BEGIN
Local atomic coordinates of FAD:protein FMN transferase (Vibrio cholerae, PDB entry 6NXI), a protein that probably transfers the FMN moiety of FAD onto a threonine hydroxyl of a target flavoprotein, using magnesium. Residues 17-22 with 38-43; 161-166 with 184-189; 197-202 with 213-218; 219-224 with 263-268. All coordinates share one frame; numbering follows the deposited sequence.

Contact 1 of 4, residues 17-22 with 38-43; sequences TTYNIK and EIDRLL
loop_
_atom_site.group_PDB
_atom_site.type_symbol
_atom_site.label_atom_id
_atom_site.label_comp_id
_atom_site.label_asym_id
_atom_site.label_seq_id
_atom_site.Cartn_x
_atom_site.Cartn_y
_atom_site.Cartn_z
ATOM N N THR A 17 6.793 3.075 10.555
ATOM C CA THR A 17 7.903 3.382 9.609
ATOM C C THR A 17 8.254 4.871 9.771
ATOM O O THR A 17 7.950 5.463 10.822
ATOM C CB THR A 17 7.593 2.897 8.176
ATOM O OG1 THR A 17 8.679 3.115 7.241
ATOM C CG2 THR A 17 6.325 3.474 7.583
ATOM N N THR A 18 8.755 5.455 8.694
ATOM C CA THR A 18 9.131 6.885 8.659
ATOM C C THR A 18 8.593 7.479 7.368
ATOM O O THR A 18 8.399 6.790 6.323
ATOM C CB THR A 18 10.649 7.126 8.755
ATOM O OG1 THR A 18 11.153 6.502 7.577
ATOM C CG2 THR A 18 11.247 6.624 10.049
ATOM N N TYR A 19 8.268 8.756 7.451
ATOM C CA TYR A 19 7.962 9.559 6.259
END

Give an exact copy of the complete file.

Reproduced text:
Local atomic coordinates of FAD:protein FMN transferase (Vibrio cholerae, PDB entry 6NXI), a protein that probably transfers the FMN moiety of FAD onto a threonine hydroxyl of a target flavoprotein, using magnesium. Residues 17-22 with 38-43; 161-166 with 184-189; 197-202 with 213-218; 219-224 with 263-268. All coordinates share one frame; numbering follows the deposited sequence.

Contact 1 of 4, residues 17-22 with 38-43; sequences TTYNIK and EIDRLL
loop_
_atom_site.group_PDB
_atom_site.type_symbol
_atom_site.label_atom_id
_atom_site.label_comp_id
_atom_site.label_asym_id
_atom_site.label_seq_id
_atom_site.Cartn_x
_atom_site.Cartn_y
_atom_site.Cartn_z
ATOM N N THR A 17 6.793 3.075 10.555
ATOM C CA THR A 17 7.903 3.382 9.609
ATOM C C THR A 17 8.254 4.871 9.771
ATOM O O THR A 17 7.950 5.463 10.822
ATOM C CB THR A 17 7.593 2.897 8.176
ATOM O OG1 THR A 17 8.679 3.115 7.241
ATOM C CG2 THR A 17 6.325 3.474 7.583
ATOM N N THR A 18 8.755 5.455 8.694
ATOM C CA THR A 18 9.131 6.885 8.659
ATOM C C THR A 18 8.593 7.479 7.368
ATOM O O THR A 18 8.399 6.790 6.323
ATOM C CB THR A 18 10.649 7.126 8.755
ATOM O OG1 THR A 18 11.153 6.502 7.577
ATOM C CG2 THR A 18 11.247 6.624 10.049
ATOM N N TYR A 19 8.268 8.756 7.451
ATOM C CA TYR A 19 7.962 9.559 6.259